The opening night film for this year's Hot Docs Documentary Film Festival is an intimate look at family life... in a strip club.
"The Manor" is the story of the Cohen family, chronicling their lives with each other while also operating one of Ontario's longest-running gentlemen's clubs. As titillating as this doc may initially seem, don't expect a raucous romp of sex and booze. Instead, "The Manor" takes a hard look at marriage, money, dependence, severe obesity, addiction and eating disorders; the actual stripping takes a back seat to a frank depiction of a family's struggle.
Hot Docs is no stranger to international interest; in fact, the opening night films in recent years have featured some major international talent. This year the festival has boldly decided to get behind first-time Canadian filmmaker Shawney Cohen and "The Manor," his very strong autobiographical debut. Now in his mid-30s, Shawney is a manager at The Manor, the strip club business that has been in his family since he was 6.
However, Shawney splits the focus of his film across the other members of his family. Amongst the bare bottoms and bosoms, the most striking character in "The Manor" is Shawney's father, Roger. A child of holocaust survivors, Roger is archetypical television dad of the 20th century: overbearing, loving, a little racist and, at 400 pounds, he struggles with obesity. In the end, he's a caring family man. Roger is no doubt a patriarch, paying salaries to his two boys to help run the strip club, which is attached to a 32-room motel. He smokes, eats at a constant rate and barks out orders and advice, regardless of whether anyone wants to hear it.
Brenda is Roger's wife, and very much the Peggy Bundy to his Al. She has been a housewife for most of her adult life, supporting her family, but clearly unhappy with her proximity to the family business. Brenda copes by being the antithesis to her husband; she doesn't eat, and weighs a scant 85 pounds because of it.
Rounding out the family is brother Sammy, who has embraced the strip club culture, spending the cash he makes on nice cars and dating one of the dancers who works for The Manor; a business policy no-no. Other important characters in the film are former stripper Susan, who now runs the attached hotel, and assistant Bobby, an ex-con who has problems with drugs and women and has trouble colouring within the lines when it comes to legal business practices.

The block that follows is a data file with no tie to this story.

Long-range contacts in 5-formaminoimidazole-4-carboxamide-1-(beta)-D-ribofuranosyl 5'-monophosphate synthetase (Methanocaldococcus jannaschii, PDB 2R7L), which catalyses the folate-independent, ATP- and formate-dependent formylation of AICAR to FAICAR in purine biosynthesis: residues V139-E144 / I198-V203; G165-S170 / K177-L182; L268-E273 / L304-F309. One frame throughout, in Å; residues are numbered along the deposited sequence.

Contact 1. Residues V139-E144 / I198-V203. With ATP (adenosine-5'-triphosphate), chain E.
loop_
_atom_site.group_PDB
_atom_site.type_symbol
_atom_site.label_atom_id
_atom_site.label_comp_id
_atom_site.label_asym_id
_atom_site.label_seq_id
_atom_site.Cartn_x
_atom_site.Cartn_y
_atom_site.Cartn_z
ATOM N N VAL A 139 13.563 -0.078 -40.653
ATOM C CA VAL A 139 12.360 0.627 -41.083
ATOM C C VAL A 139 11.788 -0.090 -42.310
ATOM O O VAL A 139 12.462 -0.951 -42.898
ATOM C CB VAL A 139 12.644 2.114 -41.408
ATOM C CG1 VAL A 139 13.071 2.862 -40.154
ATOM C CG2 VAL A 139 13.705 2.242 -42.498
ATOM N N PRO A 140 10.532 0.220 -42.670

This is an interesting group with lots of character and plenty of troubles. To put it simply: at their core, the Cohens are a family like any other. This intimate look at the Cohens is what really shines in "The Manor," and what I imagine drew the attention of the Hot Docs curators. Sure, there are the blush-worthy scenes of strippers dropping off dollar-filled envelopes in the middle of important family meetings and crises, and one scene demonstrates how a dancer is prepped to deal with grabby customers. It takes a big personality to handle that kind of work, and Roger is more than up to the task.
Going into "The Manor," I was sure that the salacious subject matter was going to do all the heavy lifting in this doc. Fortunately, Shawney Cohen had some heady material to work with, so all he had to do was keep the camera rolling. I was delighted with his great sense of professionalism when it came to shooting, editing and scoring his film. Cohen clearly knows where his priorities are as a filmmaker.
When it comes to showing the naked truth about life and family, "The Manor" is anything but shy. It deserves its opening night spot at Hot Docs 2013.
"The Manor" screenings: Thu, Apr 25 9:30 PM Bloor Hot Docs Cinema
Mon, Apr 29 12:00 PM TIFF Bell Lightbox 1
Full schedule of Hot Docs screenings